A grey rat.
- The definition of a rat is a rodent with a lengthy tail, or is slang for a sneaky person.
- An example of a rat is a roof rat.
- An example of a rat is a person who plays mean tricks on his coworkers.
- Rat is defined as to tease hair, or to hunt for rats, or is slang for betray.
- An example of rat is to poof the front of the hair.
- An example of rat is for a cat to hunt for rats.
- An example of rat is to tattle on a friend.
- any of numerous long-tailed rodents of various families (esp. Muridae and Cricetidae) resembling, but larger than, the mouse: rats are very destructive pests and carriers of highly contagious diseases, as bubonic plague and typhus
- a small pad formerly used in certain styles of women's coiffures to make the hair look thicker
- Slang a sneaky, contemptible person; specif.,
- an informer; stool pigeon
- a worker who is a scab
- a person who deserts or betrays a cause
- Slang a person who spends a great deal of time at, in, or on a (specified) place: a gym rat, a mall rat
Origin of ratMiddle English ratte from Old English ræt, akin to German ratz, ratte from Proto-Germanic an unverified form ratto from uncertain or unknown; perhaps Indo-European base an unverified form red-, an unverified form r?d-, to scratch, gnaw from source Classical Latin radere, to scrape, rodere, to gnaw
intransitive verbrat′ted, rat′ting
- to hunt for rats, esp. with dogs
- to desert or betray a cause, movement, etc. as rats are reputed to desert a sinking ship
- to act as a stool pigeon; inform (on)
- to tease (the hair)
- Slang to inform on or betray (someone): with out: his comrades will not rat him out
smell a rat
- a. Any of various long-tailed rodents resembling mice but larger, especially one of the genus Rattus.b. Any of various animals similar to one of these long-tailed rodents.
- Slang a. A despicable person, especially one who betrays or informs upon associates.b. A scab laborer.
- A pad of material, typically hair, worn as part of a woman's coiffure to puff out her own hair.
- Slang A person who frequently passes time at a particular place. Often used in combination: a rink rat.
verbrat·ted, rat·ting, rats
- To hunt for or catch rats, especially with the aid of dogs.
- Slang To reveal incriminating or embarrassing information about someone, especially to a person in authority: ratted on his best friend to the police.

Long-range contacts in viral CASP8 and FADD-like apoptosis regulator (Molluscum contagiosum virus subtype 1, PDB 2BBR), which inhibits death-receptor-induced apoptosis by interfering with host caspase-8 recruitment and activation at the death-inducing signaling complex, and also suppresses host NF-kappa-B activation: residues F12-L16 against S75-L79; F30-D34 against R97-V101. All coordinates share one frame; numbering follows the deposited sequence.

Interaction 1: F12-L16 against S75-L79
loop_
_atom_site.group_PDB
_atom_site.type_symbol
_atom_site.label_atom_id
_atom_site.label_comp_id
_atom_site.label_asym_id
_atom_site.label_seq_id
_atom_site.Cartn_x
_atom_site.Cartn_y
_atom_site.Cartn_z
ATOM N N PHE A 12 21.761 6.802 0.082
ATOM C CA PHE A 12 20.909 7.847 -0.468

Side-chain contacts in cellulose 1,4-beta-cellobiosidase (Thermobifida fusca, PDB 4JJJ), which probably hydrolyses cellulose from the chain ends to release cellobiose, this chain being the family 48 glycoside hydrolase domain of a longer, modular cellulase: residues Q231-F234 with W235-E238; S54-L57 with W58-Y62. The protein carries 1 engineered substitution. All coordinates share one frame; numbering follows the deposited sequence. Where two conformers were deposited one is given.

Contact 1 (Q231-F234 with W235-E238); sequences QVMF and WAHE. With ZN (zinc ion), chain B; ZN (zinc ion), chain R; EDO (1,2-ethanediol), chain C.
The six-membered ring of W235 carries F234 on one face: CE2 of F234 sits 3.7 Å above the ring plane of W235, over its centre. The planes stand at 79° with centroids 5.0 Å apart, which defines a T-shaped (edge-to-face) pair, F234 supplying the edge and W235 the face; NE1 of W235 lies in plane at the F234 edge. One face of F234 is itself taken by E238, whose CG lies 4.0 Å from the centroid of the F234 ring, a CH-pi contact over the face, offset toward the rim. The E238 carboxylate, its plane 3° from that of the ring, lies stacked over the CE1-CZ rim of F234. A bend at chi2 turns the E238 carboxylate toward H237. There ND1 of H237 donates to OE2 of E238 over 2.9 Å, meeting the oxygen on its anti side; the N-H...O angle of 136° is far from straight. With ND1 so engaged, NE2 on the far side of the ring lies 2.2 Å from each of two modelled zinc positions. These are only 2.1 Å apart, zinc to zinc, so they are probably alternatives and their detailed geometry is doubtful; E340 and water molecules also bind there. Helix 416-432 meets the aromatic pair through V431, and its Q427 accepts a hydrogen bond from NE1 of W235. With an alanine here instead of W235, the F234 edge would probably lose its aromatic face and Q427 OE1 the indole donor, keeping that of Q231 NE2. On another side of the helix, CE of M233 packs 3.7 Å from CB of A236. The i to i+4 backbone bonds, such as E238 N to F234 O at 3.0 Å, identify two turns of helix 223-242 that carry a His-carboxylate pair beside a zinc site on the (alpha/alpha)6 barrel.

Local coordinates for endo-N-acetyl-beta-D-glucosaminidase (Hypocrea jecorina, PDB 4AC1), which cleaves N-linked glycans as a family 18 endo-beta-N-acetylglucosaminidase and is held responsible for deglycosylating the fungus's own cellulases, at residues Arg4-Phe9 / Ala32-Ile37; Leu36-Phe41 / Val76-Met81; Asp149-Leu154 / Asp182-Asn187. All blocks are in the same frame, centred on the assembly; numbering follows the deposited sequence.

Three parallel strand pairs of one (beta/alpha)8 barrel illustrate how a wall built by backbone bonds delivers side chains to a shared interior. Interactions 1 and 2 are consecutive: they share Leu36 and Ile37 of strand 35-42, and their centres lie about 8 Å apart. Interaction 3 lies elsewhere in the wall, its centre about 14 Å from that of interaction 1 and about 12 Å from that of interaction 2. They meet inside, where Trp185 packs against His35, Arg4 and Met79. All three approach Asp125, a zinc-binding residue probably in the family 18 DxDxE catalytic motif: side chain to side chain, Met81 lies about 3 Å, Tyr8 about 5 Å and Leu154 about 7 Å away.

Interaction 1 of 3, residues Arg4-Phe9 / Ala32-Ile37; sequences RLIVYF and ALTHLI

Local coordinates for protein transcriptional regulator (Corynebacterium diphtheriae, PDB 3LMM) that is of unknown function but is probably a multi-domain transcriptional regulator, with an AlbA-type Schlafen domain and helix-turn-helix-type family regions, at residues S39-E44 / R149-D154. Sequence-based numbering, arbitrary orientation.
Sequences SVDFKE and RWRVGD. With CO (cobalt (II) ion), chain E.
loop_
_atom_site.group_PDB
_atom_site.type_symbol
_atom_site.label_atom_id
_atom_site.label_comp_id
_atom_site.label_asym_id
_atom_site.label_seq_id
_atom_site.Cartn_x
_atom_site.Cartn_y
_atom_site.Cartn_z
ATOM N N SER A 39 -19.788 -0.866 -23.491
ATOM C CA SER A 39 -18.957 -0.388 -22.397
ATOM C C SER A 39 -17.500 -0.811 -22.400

- Slang To work as a scab laborer.
Origin of ratMiddle English from Old English ræt ; see rēd- in Indo-European roots.
- (zoology) A medium-sized rodent belonging to the genus Rattus.
- (informal) A term indiscriminately applied to numerous members of several rodent families (e.g. voles and mice) having bodies longer than about 12 cm, or 5 inches.
- (informal) A person who is known for betrayal; a scoundrel; a quisling.
- What a rat, leaving us stranded here!
- (informal) An informant or snitch.
- (slang) A person who routinely spends time at a particular location.
- Our teenager has become a mall rat.
- He loved hockey and was a devoted rink rat.
- (north-west London, slang) Vagina.
- Get your rat out.
- A wad of shed hair used as part of a hairstyle.
(third-person singular simple present rats, present participle ratting, simple past and past participle ratted)
From Middle English rat, rotte, from Old English rÃ¦t, from Proto-Germanic *rattaz, *ratÅ (compare West Frisian rÃ´t, Dutch rat, dialectal German Ratz), from Proto-Indo-European *Hrehâ‚ƒd- (“to scrape") (compare Welsh rhathu (“to grate, rasp"), Latin rÅdÅ (“to gnaw"), rÅstrum (“beak, prow"), Middle Persian randÄ«tan (“to scrape, smooth"), Sanskrit rÃ¡dati (“he gnaws, cuts")).
rat - Computer Definition
(1) (Radio Access Technology) See Multi RAT.
(2) (Remote Access Trojan) Software in a user's machine that is interactively controlled by an attacker. Having full administrator rights, the attacker can perform any operation in the computer remotely and direct the RAT in the infected machine just like a user with a Web browser requests data from a server. The Cult of the Dead hackers created the classic RAT (see Back Orifice). See Trojan.